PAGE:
My husband and I recently watched, “Le Show Johnny” on TFI, with Johnny Hallyday and it was a joy to watch. Not just to see a living legend at work, but also to see the faces of the people in the audience. In watching them, you could see they were being transported back in time when he sang. Possibly to a first kiss, dance or any happy place that his music became part of their lives. What was even more surprising, is that the audience was filled with all walks of life. Young, old, punk, hippie, you name it, they were there, cheering and chanting his name between songs.
Sadly, I’d never heard of Johnny Hallyday before my husband told me about him. We had visited Sun Studio and he pointed out a picture of him hanging on a wall. Since then, I’ve become a fan myself. At 67, to see Johnny perform like someone half his age was astounding, let alone to have the rich, resonating voice after over 50 years in the business. I was struck at the similarity between Johnny and Elvis, both as performers and by the reaction of their fans.
Being a former Memphian, Elvis was our hometown hero. Even my dad and Elvis where born in the same city, Tupelo, Mississippi, even though they never knew each other and my grandfather was his drummer, when they were touring locally, before Elvis hit the big time. I was only ten when Elvis died but I’ll never forget that day. Probably in the same way a generation before, remembered where they were when JFK was shot. I recalled what I was doing when the news broke, the reaction of the people when they heard the news and the emotional aftermath of the following months, as our city mourned. I was actually in a bowling tournament (it was actually hip then) when the news spread across every lane like a swarm. I can still see the mental image of white bowling pins standing at attention as the news blanketed each row, as if they were saluting the newly departed. I heard actual screams and crying, not from only women, but also the men, which surprised me as a 10-year-old girl in the south, where men just didn’t cry.
Elvis was like a distant cousin to Memphis folk; everybody had an Elvis story and I grew up hearing those stories. He was known for his extreme generosity publicly, but the truth is, he gave away money and cars often, which never made the headlines. He would read about people in our local paper at the time, the Memphis Press Semitar (now the Commercial Appeal) and would anonymously send money or cars to ease their suffering. Back then, Memphis was small enough, that word got around quickly, since there weren’t that many people who weren’t natives at the time. I know it sounds bizarre, but I never really understood Elvis’s impact on the world, fully; since he was talked about like a distant relative my whole life and born in the same place where my dad’s familiy still lives.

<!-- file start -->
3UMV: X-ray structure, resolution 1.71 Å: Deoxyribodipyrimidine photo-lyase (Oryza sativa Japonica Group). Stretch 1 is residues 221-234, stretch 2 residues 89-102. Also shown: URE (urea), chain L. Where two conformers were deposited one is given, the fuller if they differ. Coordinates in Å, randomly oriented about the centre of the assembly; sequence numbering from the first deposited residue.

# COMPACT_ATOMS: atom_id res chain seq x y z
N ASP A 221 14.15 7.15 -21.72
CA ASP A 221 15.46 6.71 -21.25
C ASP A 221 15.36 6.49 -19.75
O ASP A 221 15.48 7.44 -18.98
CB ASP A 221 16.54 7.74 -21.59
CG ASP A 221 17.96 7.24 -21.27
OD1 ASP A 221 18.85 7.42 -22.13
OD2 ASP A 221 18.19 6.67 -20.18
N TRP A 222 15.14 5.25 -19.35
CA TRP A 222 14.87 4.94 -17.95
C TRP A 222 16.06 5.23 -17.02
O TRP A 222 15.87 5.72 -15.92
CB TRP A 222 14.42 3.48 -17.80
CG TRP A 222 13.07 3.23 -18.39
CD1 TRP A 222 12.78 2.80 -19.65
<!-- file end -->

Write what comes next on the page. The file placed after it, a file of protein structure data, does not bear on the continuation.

In fact, I was married two years to my ex-husband before learning that my then father-in-law, had been Elvis’s plumber for many years before he retired. My ex-husband’s family were also patients of the now infamous, Dr. George Nichopoulos (Dr. Nick), who was blamed for over prescribing medication to Elvis, leading to his untimely death. Not that I excuse Dr. Nick for his involvement, but I knew him to be a very compassionate doctor, who supported his patients in and out of the doctor’s office. He attended the funeral of my ex-husband’s aunt and I could see the toll that Elvis’s death had taken on him, personally and professionally. Even with all the scrutiny, he came to support my ex-husband’s family at the funeral.
Although I don’t know any personal history through the stories of others about Johnny, I’ve seen his impact. From living in France and in visiting Belgium often, I have heard my husband’s family and others talk about Johnny’s songs or even sing a few bars after a few ‘apero’s’ (aperitifs). I began thinking of Elvis and how similar their public personas are. Johnny is also known for his hip movements and outstretched arms to the crowd in addition to his powerful bass/baritone voice. I couldn’t help think that if ‘The King of Rock & Roll’ were alive today, they would be singing together.
Through Johnny, I was able to finally understand the impact of Elvis (and Memphis music) on the world and not just in my sleepy hometown. Johnny filled the eyes of his fans with joy, both of times past and knowing that they were witnessing a living legend. Part of me is sad, that Elvis never saw the eyes of his fans the way Johnny’s do, but how refreshing to know Johnny is a living, breathing, brother, of the King himself. And that, gives me something to sing about!